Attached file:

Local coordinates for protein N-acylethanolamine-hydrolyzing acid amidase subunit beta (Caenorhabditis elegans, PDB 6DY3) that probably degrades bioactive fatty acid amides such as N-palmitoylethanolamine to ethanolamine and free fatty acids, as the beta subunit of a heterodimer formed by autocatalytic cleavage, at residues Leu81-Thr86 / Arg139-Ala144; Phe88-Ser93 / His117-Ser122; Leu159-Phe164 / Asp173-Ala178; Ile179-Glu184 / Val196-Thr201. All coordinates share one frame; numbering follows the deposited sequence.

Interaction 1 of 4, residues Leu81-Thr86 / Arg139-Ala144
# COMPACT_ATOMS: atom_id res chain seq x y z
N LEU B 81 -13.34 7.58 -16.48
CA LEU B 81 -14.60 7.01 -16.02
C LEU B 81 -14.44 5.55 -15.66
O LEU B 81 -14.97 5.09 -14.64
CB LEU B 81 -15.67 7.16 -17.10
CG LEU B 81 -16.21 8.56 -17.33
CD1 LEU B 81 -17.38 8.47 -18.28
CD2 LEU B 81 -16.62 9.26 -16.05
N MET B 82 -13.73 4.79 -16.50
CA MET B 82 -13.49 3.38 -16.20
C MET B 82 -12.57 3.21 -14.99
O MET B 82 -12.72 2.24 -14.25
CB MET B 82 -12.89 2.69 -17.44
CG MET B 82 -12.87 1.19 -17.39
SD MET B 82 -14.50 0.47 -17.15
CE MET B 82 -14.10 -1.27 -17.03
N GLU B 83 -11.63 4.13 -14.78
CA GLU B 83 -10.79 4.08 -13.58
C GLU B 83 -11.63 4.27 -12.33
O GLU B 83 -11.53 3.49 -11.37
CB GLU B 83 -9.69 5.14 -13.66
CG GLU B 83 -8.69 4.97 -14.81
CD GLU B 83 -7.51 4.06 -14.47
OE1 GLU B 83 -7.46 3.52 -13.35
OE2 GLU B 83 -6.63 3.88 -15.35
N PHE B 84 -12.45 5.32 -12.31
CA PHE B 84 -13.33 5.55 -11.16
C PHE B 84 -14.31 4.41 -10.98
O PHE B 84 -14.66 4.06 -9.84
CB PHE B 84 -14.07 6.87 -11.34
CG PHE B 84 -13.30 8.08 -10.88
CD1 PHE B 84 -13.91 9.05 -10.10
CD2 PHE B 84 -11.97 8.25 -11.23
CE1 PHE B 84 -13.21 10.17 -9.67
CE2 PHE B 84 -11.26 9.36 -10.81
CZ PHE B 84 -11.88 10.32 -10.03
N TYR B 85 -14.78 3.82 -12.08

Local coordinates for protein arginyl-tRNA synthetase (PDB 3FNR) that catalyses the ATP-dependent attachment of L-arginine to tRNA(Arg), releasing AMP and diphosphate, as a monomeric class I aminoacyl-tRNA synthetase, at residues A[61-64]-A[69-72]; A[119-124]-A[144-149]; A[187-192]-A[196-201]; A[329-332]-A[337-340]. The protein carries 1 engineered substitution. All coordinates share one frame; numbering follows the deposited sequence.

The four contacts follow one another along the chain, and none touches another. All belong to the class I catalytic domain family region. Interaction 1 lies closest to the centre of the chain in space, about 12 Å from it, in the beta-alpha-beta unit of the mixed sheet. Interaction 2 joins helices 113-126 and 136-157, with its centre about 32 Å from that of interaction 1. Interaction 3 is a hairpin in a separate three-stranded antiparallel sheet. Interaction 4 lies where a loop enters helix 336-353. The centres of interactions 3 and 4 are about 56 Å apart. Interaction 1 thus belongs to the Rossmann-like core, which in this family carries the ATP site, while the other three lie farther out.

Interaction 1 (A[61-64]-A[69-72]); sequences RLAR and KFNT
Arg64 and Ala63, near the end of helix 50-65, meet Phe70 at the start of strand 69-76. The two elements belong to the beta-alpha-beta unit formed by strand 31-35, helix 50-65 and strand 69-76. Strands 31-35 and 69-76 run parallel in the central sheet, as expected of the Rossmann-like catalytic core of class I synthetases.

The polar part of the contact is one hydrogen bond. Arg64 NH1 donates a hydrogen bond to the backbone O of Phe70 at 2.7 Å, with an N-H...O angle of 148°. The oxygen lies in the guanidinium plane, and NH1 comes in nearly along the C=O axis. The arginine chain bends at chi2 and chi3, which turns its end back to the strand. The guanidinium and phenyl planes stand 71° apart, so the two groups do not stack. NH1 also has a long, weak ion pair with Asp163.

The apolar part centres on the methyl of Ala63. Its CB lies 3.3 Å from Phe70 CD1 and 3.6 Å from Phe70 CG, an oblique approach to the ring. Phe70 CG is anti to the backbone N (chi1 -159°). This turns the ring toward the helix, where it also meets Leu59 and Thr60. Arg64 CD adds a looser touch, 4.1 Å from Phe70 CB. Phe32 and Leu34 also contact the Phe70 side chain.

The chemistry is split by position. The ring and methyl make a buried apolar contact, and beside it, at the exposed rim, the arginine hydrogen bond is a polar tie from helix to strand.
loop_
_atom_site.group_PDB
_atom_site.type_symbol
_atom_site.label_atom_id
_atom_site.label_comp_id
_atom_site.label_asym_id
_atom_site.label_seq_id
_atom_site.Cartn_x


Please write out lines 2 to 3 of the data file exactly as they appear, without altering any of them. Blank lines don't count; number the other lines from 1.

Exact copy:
Interaction 1 of 4, residues Leu81-Thr86 / Arg139-Ala144
# COMPACT_ATOMS: atom_id res chain seq x y z